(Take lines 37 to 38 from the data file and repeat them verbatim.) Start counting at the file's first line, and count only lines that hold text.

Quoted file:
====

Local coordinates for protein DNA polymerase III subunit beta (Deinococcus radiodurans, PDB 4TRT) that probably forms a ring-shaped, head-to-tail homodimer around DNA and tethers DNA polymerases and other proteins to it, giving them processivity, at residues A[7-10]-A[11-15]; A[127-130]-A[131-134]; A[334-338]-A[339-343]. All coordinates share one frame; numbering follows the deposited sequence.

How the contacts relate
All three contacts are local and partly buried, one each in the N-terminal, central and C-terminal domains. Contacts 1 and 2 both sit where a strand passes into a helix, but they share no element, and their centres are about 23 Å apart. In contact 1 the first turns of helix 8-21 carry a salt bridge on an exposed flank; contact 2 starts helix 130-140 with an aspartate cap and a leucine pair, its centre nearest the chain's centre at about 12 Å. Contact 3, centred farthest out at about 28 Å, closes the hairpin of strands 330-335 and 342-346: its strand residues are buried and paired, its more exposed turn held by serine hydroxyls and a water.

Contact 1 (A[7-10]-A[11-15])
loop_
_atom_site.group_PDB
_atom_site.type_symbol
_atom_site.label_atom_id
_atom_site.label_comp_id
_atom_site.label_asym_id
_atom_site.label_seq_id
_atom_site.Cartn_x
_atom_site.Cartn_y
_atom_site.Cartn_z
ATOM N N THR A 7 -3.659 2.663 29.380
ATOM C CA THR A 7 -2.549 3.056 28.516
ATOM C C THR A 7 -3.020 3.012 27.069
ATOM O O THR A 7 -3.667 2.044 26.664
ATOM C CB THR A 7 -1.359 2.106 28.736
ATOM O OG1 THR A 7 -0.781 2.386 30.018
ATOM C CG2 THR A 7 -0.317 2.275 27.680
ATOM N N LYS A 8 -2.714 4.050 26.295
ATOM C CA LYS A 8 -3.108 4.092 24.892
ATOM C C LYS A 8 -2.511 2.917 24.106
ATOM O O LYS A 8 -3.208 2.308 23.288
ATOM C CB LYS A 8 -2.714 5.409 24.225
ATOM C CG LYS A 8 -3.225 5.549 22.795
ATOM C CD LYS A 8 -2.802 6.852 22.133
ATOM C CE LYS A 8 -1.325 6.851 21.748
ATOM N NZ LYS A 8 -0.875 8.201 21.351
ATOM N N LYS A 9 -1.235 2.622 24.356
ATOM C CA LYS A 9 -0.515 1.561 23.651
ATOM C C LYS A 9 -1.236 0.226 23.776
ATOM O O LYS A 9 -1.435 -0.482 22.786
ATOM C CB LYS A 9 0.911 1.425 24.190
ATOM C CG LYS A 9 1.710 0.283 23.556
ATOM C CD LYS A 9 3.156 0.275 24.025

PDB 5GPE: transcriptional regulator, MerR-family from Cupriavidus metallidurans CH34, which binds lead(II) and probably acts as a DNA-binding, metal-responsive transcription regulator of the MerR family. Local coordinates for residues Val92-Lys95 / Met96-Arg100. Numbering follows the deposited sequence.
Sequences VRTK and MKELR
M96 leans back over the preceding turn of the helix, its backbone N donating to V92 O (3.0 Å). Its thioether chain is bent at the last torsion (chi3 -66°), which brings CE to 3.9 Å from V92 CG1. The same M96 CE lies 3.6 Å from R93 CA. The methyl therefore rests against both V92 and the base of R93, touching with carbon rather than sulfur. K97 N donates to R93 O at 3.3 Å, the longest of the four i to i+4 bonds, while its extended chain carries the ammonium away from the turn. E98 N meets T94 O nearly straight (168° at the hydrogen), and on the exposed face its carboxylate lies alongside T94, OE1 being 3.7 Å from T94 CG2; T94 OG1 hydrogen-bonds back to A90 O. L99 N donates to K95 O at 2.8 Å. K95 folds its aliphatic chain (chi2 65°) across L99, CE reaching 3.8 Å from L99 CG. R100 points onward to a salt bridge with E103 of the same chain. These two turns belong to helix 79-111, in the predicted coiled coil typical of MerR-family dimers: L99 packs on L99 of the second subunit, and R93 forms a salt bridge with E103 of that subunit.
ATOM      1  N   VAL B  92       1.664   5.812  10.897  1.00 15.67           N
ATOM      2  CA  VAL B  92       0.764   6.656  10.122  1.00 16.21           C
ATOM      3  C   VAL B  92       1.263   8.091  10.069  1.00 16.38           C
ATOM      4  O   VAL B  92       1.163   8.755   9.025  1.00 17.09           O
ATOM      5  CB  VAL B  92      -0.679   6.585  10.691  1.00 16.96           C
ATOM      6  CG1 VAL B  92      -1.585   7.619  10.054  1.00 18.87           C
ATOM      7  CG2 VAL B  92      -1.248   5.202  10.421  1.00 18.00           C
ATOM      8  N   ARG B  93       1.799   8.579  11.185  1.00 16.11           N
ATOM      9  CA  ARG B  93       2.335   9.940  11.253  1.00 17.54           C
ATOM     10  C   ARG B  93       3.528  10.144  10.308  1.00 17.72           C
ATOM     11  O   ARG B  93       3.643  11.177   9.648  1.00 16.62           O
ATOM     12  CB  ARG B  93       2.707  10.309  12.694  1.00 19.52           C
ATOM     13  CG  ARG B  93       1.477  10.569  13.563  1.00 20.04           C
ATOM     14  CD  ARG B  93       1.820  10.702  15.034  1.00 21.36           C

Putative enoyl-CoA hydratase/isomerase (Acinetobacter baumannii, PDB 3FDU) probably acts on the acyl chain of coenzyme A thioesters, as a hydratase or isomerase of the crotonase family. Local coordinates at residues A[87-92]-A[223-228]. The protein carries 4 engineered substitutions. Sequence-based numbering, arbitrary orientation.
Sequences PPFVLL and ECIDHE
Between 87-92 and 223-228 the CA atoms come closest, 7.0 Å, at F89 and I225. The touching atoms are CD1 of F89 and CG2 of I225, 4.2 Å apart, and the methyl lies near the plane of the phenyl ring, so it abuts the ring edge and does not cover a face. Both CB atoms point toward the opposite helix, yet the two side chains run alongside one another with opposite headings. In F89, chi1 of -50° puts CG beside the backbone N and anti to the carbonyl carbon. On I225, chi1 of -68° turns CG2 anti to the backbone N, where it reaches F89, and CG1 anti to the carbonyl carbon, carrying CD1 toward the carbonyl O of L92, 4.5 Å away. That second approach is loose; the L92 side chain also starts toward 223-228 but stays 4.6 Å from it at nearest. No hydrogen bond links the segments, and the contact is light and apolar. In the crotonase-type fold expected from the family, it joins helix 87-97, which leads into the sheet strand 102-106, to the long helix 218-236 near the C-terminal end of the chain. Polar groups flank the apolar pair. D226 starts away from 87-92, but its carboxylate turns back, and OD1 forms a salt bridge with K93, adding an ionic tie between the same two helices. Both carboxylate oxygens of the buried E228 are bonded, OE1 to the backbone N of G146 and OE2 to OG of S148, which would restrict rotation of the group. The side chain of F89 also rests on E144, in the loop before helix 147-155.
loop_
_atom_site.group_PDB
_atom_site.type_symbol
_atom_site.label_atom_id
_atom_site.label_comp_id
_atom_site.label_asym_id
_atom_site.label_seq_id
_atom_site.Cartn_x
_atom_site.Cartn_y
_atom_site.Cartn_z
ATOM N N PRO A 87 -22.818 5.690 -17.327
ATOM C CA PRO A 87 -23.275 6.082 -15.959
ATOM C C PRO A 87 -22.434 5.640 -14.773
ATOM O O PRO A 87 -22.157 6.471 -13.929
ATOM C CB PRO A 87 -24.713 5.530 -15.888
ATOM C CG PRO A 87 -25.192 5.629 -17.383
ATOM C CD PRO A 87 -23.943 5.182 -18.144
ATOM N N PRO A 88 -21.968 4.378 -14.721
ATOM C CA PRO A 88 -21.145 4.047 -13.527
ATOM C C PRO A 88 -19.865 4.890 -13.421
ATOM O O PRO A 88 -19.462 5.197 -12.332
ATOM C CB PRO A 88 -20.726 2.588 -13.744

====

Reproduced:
ATOM C CD LYS A 9 3.156 0.275 24.025

PDB 5GPE: transcriptional regulator, MerR-family from Cupriavidus metallidurans CH34, which binds lead(II) and probably acts as a DNA-binding, metal-responsive transcription regulator of the MerR family. Local coordinates for residues Val92-Lys95 / Met96-Arg100. Numbering follows the deposited sequence.